When teaching Mindfulness, the exercise of allowing your mind to become more aware of the moment, your senses become raw. Sounds, tastes, even your thoughts sharpen to a fine point you rarely experience without practice. Everything is so close, but simultaneously as far away as the planet Jupiter.

To me, the sky above was never as pure blue or my senses so isolated as on the afternoon of September 11th, 2001.

No matter how many years pass, the single most powerful memory – one I can call up as easily as reaching for the car keys in my pants pocket – is the color of the afternoon sky. Blue. Bright blue. Intoxicating blue.

Fifteen years is a long time. Time enough for images to fade, for emotions to soften their edges, and for memories to gracefully cloud around the edges.

After a gut-wrenching day of planes crashing into skyscrapers, buildings crashing to the ground, and experiencing a newfound and painful vulnerability, I stepped outside onto the street near our home. I felt as if my ears wear ringing, only they weren’t. My head, however, was suffering from a bell-ringing of unimaginable horror.

With my family safely inside, I tried to quiet my mind, to push the images of death away – even if only for a moment. I needed a breath of normalcy, a place where I could be while not thinking.

Streets were eerily quiet at 4 pm in the afternoon. The world, at least the one I lived in, meekly shut down as the awareness of our new reality ebbed to the surface.

Standing there, my feet on the ground, I found myself looking to the sky. Maybe I was looking for answers. Maybe I was looking for a sign. A giant blue canvas, instead, filled my eyes.

Planes were grounded, leaving the skies empty for nature to paint with clouds and birds. Only on this day, even Mother Nature put both on hold. The blue pouring into my eyes were bluer than blue.

Life is different when your senses are operating on overdrive. Probably awaking our ‘fight of flight’ instinct buried in our lizard brain, I’m sure most of experienced something similar – how could you not? When you are threatened, nature takes the steering wheel. No more autopilot, no more casually going through the emotions.

I can’t recall the temperature or whether recently fallen leaves blew between my standing feet. But I do remember the color of the sky and the uneasy emotional feeling as if standing naked and alone in the middle of a large empty space.

The blue kept calling to me, as if inviting me to listen, to let the sky wrap itself around me. I did. Tears came out. Emotions, buried inside for hours – ones intentionally suppressed as I tried to make sense out of the new reality around me – burst to the surface. And as they did, the bluer than blue faded from my sight as tears filled my eyes.

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Office of Presidency At Risk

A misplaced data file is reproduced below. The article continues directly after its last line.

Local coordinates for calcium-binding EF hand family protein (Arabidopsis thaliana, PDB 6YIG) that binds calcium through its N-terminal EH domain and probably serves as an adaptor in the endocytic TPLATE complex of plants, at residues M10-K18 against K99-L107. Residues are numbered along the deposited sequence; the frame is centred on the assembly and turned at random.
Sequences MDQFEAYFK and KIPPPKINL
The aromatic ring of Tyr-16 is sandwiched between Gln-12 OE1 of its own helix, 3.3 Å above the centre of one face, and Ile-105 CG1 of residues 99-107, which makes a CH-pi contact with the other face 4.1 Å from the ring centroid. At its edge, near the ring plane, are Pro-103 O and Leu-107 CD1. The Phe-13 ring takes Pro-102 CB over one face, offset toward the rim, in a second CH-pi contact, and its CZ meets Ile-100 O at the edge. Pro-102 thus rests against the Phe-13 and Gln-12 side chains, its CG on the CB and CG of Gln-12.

“In America, anyone can grow up to be the President.”

My mother, an immigrant from a European nation supporting a king and queen, repeatedly told this to me as a child. To her, these words were meant to be inspirational, motivating, pointing to a higher calling.

I wonder now, decades after her passing, if she’d retire that phrase if she’d lived to see her grandchildren.

As a matter of fact, if we are learning anything from this current election cycle, it is her words should serve more as a cautionary warning than inspiration.

As a citizen, I’m pissed at the quality of candidates each of the major parties brought forth. One unpredictable, unbalanced, and smart enough to be dangerous. The other is manufactured candidate, with similarities to how a hot dog is made – you don’t really want to know what goes in it. Problem is, we do know. And it is disturbing. Neither would I trust any further than I can throw them.

Which brings me back to why this election cycle worries me.

Besides the policy debates, the character flaws each major party candidate projects, and the massive amount of negative baggage each carriers like stink on sewer water, there is something larger at risk – the respect for the office of the presidency.

I was raised in a home where patriotism was cultivated, taught, respectfully passed from one generation to the next. The American flag was never to touch the ground, remove your cap when the national anthem is played, and place your hand over your heart when pledging allegiance.

Today, with a cesspool of ugly politics, mean-spirited words, and one where money drives the outcome, actions, and motivations, I am disgusted with the process.

The office, which I will always hold the highest respect for, is being devalued into a cheap reality show or huckster tent at a traveling carnival.

And, sadly, not the office I would use as an inspirational phrase to an elementary school student. Not even close.

The reality is not everyone can grow up to be the president. And if we’ve learned anything in the past few decades, a handful of families – the Bush and Clinton families – have monopolized the pool of potential candidates. And this incestuous cycle may lead us to a correction where the meaning of ‘anyone’ literally means ‘anyone’ – but now with a negative connotation.

Anyone, when interpreted as the latter, is a scary proposition.

If anyone is listening, here is what I want from my president. I want courage, honesty, empathy, and a healthy respect for the office of the presidency. I want someone I can trust to make – and communicate – decisions with the American people. I want a leader I can believe in – not someone being elected solely on the merit of having lower negatives than their opponent.

I am so thirsty for someone to believe in, to trust, and to get behind; I’m darn near desperate.

And that is exactly when we, as a nation, should be afraid.